The major reason for the death of bees is the mindless use of pesticides. Pesticides are poisonous to humans, who are so large in size compared to a tiny insect like bee. So, while for humans, it takes few years of consumption of pesticide laden food to become ill, the tiny bees die almost instantly due to pesticide poisoning.

The huge amount of pesticides sprayed on crops enter their body when they drink nectar from the flowers of such crops. And that nectar becomes the poison that kills them. And remember, the honey you drink may also be filled with these pesticides, in addition to the possibility of it already being adulterated with cheap sugar syrup.

farmer spraying pesticide
farmer spraying pesticide in the rice field

According to one survey, nearly 2/3rd of bee colonies in US and Canada had pesticides in their bees. A group of pesticides called Neonicotinoid, that are extensively used on vast majority of fruits and vegetables world wide, impairs their ability to navigate.

In other words, bees that drink nectar from flowers of crops sprayed with Neonicotinoid do not come back to their hives and eventually die. As the name suggests, these pesticides are neuro active (impact brains) similar to nicotine in cigarettes. Neonicotinoids have been banned in the European Union, but not yet in the US! These pesticides are 5000 to 10,000 times more toxic than DDT to bees!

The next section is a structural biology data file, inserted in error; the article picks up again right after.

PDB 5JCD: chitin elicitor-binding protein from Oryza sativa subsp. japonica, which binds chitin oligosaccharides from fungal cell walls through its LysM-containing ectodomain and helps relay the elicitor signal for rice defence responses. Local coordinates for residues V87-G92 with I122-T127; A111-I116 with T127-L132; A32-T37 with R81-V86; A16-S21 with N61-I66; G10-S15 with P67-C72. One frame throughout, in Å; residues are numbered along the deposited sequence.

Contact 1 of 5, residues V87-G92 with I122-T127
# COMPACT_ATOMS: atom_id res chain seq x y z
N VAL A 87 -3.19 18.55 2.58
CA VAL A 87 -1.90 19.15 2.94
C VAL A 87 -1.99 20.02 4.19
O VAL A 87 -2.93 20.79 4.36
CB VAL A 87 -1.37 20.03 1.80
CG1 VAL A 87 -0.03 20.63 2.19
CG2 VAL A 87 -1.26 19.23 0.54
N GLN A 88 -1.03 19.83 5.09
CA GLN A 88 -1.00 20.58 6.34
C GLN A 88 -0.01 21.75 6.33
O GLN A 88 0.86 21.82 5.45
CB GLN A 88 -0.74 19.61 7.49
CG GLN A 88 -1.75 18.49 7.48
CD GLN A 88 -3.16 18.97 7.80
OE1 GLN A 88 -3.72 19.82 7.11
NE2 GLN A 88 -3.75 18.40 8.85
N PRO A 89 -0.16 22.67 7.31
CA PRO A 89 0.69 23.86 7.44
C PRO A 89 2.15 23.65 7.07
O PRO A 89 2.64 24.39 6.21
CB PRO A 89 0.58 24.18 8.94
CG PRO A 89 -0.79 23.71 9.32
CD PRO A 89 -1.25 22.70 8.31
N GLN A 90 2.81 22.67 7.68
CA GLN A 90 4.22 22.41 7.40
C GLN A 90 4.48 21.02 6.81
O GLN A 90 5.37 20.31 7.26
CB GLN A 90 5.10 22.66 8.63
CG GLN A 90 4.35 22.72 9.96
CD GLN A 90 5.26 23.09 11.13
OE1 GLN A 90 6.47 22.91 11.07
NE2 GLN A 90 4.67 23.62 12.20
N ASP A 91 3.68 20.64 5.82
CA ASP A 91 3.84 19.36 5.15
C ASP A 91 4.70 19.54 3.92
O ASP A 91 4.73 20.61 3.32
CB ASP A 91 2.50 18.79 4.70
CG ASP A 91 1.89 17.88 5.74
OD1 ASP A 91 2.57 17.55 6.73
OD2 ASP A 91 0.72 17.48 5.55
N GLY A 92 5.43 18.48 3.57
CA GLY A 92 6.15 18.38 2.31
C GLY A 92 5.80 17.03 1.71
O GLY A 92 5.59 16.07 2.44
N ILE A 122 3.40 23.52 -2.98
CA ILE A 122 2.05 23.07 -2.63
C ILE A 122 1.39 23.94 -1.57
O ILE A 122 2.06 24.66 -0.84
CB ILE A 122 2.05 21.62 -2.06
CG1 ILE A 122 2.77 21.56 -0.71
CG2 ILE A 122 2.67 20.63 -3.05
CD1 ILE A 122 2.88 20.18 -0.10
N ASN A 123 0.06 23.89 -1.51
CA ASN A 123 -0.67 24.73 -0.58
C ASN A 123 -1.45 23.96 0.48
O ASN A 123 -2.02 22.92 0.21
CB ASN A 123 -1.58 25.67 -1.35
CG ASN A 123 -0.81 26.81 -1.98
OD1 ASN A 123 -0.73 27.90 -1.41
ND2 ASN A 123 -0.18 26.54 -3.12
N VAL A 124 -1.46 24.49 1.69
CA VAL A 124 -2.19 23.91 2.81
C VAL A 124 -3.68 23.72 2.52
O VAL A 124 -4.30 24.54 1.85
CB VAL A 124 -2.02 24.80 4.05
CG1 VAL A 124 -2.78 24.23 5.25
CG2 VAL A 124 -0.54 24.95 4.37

Apart from this,pesticides also weaken the guts of bees making them more susceptible to pathogens like Nosema that kill them, destroying entire colonies of bees. In reality, these pesticides should be totally banned from being used. They even enter human body through honey, and through the fruits and vegetables whose crops were sprayed with pesticides.

Global Warming – The bee killer

You may be wondering, how global warming can kill bees. The average temperature during a month is increasing every year due to global warming. So, trees and plants that should be flowering in spring, flower before spring! You might have observed seasons shifting due to global warming.